What other newspapers are saying: Future of school choice still murky — for now
A recent Supreme Court decision caught our attention. The decision stems from a case out of Maine, and points to school choice.
The Supreme Court ruled recently that Maine’s Agency of Education can’t exclude religious schools from a program that offers tuition aid for private education, a decision that could ease religious organizations’ access to taxpayer money.
The 6-3 outcome could fuel a renewed push for school choice programs in some of the 18 states, Vermont included, which have so far not directed taxpayer money to private, religious education.
According to the Associated Press, the ruling is the latest in a line of decisions from the Supreme Court that have favored religion-based discrimination claims.
Chief Justice John Roberts wrote for a conservative majority that the program violates the Constitution’s protections for religious freedoms, the AP reported.
“Maine’s ‘nonsectarian’ requirement for its otherwise generally available tuition assistance payments violates the Free Exercise Clause of the First Amendment. Regardless of how the benefit and restriction are described, the program operates to identify and exclude otherwise eligible schools on the basis of their religious exercise,” Roberts wrote.
According to the AP, the court’s three liberal justices dissented. “This Court continues to dismantle the wall of separation between church and state that the Framers fought to build,” Justice Sonia Sotomayor wrote.
Here in Vermont, a similar fight has taken shape. We have Barstow Unified Union School District v. Vermont Department of Education.
In March, the Alliance Defending Freedom, a nonprofit Christian advocacy group, filed a lawsuit in Vermont’s district court on behalf of the Williams family of Chittenden, as well as the Catholic Diocese of Burlington, after the Williamses were denied tuition benefits to attend a local religious school. The Williams family wanted to send their children to Mount St. Joseph Academy, an independent Catholic school in Rutland.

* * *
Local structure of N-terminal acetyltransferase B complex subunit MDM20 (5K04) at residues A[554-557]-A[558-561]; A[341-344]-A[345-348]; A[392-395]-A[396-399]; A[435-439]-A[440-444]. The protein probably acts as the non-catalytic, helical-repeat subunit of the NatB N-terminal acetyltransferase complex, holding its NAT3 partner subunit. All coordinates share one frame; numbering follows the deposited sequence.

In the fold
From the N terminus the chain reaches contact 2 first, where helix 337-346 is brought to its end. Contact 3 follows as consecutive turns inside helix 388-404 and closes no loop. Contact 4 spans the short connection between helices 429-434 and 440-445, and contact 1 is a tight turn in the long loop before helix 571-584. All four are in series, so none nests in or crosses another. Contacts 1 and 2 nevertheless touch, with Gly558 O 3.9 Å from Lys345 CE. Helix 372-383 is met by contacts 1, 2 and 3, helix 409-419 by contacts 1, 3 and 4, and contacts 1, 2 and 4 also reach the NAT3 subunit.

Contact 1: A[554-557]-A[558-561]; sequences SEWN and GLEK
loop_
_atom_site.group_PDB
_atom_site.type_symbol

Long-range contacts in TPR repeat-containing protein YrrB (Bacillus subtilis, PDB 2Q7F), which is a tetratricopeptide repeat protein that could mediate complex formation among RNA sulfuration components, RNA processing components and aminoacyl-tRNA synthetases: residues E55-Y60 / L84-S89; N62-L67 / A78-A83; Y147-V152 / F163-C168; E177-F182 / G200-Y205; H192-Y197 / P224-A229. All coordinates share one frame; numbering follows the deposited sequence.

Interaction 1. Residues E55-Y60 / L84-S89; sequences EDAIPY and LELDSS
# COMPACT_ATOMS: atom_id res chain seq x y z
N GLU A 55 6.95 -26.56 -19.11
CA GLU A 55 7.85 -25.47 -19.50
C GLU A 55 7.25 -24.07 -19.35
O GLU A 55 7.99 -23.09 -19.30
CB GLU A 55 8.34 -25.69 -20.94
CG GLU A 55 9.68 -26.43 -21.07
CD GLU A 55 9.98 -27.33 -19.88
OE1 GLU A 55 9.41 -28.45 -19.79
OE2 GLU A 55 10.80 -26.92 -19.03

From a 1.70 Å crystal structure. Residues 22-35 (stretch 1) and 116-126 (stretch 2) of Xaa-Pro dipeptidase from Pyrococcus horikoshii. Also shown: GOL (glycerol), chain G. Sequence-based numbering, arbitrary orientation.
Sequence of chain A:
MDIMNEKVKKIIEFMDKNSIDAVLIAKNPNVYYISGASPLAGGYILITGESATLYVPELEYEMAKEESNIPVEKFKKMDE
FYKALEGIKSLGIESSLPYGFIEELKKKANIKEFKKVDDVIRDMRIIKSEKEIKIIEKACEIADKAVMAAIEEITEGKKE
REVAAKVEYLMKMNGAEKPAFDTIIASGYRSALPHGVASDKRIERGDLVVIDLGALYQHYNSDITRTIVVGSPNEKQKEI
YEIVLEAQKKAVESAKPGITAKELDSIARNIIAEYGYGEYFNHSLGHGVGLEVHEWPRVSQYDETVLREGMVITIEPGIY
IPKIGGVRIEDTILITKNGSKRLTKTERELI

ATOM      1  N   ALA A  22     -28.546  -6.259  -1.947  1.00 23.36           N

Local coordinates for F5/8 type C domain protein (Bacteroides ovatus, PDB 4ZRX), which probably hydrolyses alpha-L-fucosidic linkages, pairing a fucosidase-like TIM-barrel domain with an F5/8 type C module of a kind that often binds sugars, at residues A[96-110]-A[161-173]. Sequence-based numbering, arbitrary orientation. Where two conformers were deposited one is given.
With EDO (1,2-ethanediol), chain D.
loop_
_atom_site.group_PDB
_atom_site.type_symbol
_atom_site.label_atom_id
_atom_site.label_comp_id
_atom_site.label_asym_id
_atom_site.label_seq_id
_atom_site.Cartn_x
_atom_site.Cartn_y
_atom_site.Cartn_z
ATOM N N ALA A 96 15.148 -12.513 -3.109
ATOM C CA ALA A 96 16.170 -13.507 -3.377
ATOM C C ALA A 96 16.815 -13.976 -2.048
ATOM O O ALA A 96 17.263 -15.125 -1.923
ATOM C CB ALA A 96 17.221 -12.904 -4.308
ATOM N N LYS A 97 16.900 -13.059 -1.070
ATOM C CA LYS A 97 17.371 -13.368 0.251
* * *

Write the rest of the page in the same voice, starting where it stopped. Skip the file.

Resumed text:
In Vermont, a student living in a town without its own high school, like Chittenden, is able to apply for a tuition voucher to attend one elsewhere. For a student tuitioned at a public school, a town pays the receiving district the equivalent of that district’s average per pupil costs.
According to reporting by Herald reporter Jim Sabataso, for more than 20 years, religious schools have been excluded as a school choice option, which means families like the Williamses have had to pay tuition out of pocket.
The family made requests after the 2020 U.S. Supreme Court decision in Espinoza v. Montana Department of Revenue and after the 2nd Circuit Court of Appeals ruled in favor of families from Rice Memorial High School in Burlington who were seeking a similar tuition benefit. After being denied, they took legal action.
While that ruling has ostensibly put religious schools back on the table, AOE guidance on the matter historically has been muddy. Last year, for example, the agency released a best practices document for schools but has since withdrawn those recommendations, according to the AOE.
We will have to wait and see what kind of pressure the Supreme Court decision puts on the agency. But suffice it to say, any ambiguity is likely to be erased and clarified in short order.
Vermont lawmakers, meanwhile, in anticipation of just such a ruling from the Supreme Court, introduced a bill this past session that aimed to place tighter restrictions on the flow of public dollars to religious schools. The bill, which passed the Senate but stalled in the House, proposed to require religious schools to certify they have “adequate safeguards” to ensure public tuition money will not be used “to support religious instruction or worship or the propagation of religious views,” and compelled schools to comply with federal and state nondiscrimination laws protecting, for example, LGBTQ+ students or those needing special education services.
What comes next will be hotly debated throughout upcoming campaigns, as well as across school districts statewide. The question in the meantime will remain: Who will pay for school choice?
— Rutland Herald